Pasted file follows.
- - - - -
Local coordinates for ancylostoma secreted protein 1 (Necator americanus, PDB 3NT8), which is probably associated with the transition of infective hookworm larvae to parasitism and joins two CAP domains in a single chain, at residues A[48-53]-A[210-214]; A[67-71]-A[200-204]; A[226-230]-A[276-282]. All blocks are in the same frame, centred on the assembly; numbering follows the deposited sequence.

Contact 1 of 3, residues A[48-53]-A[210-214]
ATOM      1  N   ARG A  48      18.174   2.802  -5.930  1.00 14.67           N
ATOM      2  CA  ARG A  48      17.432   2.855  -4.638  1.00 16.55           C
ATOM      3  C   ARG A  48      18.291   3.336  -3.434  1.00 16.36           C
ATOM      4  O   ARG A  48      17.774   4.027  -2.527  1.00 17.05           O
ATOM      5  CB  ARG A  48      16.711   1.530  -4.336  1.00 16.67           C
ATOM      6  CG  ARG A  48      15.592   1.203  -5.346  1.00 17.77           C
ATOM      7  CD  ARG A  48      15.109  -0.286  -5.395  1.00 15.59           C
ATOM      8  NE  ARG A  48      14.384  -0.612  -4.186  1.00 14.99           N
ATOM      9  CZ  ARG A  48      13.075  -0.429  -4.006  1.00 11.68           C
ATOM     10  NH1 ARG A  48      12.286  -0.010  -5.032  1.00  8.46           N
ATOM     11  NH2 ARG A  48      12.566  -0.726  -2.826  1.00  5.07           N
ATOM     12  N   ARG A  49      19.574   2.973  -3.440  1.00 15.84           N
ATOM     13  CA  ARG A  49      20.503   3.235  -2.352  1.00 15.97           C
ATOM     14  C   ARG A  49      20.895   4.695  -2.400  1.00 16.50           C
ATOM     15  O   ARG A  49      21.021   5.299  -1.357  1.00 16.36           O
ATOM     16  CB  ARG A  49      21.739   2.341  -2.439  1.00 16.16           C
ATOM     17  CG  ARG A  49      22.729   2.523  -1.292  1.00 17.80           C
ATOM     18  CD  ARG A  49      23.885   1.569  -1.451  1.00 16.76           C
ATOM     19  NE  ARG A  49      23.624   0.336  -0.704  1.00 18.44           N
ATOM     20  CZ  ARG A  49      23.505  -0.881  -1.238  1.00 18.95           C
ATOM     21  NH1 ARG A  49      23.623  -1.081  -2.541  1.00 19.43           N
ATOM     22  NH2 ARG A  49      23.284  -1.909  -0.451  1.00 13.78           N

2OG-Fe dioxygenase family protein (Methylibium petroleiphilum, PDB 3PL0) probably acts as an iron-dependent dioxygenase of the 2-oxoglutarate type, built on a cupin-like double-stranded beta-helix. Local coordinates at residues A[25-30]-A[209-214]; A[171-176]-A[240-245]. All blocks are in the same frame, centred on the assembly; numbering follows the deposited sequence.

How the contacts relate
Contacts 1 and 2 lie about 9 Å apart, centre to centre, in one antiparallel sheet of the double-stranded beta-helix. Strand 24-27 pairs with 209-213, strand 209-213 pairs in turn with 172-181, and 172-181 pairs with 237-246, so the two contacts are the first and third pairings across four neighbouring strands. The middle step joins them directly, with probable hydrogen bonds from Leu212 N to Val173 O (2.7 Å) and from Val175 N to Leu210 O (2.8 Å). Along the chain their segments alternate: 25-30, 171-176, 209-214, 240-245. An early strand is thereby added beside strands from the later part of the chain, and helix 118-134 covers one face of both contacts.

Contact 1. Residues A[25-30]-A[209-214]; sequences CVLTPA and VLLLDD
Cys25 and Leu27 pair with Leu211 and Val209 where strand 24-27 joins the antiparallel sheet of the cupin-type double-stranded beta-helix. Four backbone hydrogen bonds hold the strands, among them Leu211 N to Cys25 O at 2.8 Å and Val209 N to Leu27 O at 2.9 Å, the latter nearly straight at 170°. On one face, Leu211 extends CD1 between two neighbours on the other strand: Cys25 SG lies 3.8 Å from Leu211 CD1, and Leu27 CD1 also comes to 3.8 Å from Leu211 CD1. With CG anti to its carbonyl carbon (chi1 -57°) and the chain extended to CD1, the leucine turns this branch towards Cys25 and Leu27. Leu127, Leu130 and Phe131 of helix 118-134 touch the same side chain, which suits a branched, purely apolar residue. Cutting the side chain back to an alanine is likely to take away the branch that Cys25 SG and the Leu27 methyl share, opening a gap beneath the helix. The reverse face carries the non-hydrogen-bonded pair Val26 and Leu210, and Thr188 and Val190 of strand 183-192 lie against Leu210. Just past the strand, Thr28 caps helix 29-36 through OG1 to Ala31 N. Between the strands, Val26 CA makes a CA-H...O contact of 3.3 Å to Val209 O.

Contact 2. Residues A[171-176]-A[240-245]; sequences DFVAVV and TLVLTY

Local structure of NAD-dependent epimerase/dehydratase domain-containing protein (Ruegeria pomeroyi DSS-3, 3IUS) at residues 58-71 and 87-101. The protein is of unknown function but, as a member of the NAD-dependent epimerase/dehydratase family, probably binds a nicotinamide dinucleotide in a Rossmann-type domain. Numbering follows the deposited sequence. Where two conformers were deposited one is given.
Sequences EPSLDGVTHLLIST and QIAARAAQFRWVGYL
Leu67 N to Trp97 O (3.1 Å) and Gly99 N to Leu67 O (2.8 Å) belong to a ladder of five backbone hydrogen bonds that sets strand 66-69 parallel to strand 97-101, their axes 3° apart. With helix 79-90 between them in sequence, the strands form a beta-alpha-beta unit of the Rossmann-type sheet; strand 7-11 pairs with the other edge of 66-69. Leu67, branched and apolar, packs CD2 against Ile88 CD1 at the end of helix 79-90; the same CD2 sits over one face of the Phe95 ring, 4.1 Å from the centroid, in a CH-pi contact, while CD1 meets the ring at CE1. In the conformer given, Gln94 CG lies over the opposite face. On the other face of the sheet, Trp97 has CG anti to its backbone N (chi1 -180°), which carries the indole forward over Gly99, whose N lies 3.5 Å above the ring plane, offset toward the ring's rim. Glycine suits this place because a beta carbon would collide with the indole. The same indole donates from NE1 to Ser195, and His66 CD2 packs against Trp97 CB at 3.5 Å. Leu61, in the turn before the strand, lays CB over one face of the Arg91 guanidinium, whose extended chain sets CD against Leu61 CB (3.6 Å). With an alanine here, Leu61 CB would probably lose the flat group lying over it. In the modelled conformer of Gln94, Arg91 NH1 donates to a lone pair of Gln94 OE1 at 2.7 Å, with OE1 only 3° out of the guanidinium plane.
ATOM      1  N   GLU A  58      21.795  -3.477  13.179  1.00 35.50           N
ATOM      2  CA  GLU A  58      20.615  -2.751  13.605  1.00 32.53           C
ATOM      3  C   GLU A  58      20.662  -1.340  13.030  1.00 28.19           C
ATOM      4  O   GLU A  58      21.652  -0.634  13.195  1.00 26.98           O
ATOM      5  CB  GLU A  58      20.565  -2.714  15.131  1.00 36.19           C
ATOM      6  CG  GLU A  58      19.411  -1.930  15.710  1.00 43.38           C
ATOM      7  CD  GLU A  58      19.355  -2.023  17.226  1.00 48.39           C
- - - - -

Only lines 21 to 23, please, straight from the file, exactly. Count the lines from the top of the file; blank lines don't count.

ATOM     19  NE  ARG A  49      23.624   0.336  -0.704  1.00 18.44           N
ATOM     20  CZ  ARG A  49      23.505  -0.881  -1.238  1.00 18.95           C
ATOM     21  NH1 ARG A  49      23.623  -1.081  -2.541  1.00 19.43           N